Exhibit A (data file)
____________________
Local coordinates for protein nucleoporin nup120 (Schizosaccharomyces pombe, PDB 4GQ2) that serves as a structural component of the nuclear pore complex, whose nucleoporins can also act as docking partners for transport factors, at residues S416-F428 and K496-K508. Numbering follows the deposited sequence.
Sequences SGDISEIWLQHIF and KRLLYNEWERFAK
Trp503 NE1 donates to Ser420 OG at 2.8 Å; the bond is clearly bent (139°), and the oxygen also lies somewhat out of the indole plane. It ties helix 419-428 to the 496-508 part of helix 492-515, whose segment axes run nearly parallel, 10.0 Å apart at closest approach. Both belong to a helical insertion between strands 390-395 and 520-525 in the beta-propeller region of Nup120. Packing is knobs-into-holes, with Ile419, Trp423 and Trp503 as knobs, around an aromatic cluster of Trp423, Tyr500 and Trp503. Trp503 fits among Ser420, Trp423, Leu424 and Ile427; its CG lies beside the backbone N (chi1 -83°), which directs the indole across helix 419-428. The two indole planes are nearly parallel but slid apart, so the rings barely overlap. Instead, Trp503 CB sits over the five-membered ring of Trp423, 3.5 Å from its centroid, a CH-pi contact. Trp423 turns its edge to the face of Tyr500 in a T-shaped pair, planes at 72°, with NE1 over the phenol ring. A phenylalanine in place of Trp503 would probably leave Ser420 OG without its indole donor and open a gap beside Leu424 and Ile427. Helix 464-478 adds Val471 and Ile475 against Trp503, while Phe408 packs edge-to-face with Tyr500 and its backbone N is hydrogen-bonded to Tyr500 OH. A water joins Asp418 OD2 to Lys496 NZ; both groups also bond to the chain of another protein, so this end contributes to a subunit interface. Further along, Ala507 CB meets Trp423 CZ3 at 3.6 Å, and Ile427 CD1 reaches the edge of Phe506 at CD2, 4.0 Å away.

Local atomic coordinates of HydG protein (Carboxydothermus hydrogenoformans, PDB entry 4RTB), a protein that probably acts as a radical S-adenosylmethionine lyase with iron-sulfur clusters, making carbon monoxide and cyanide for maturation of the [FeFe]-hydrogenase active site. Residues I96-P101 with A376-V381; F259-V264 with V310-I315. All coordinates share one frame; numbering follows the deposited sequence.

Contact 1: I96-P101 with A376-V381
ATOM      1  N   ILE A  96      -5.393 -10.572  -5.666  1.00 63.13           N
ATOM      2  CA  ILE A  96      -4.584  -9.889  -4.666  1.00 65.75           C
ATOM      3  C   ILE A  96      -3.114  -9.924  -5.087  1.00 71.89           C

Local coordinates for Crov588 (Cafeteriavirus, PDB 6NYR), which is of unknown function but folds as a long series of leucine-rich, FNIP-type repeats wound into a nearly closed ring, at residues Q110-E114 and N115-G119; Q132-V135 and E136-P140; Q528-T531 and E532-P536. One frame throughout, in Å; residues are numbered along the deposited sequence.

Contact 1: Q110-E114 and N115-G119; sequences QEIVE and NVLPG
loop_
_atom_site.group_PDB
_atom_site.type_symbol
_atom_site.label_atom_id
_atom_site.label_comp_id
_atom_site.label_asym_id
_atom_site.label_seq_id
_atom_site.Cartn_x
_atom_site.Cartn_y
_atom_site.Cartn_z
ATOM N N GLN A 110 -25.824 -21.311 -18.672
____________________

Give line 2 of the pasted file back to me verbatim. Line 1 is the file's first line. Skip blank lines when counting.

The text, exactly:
Sequences SGDISEIWLQHIF and KRLLYNEWERFAK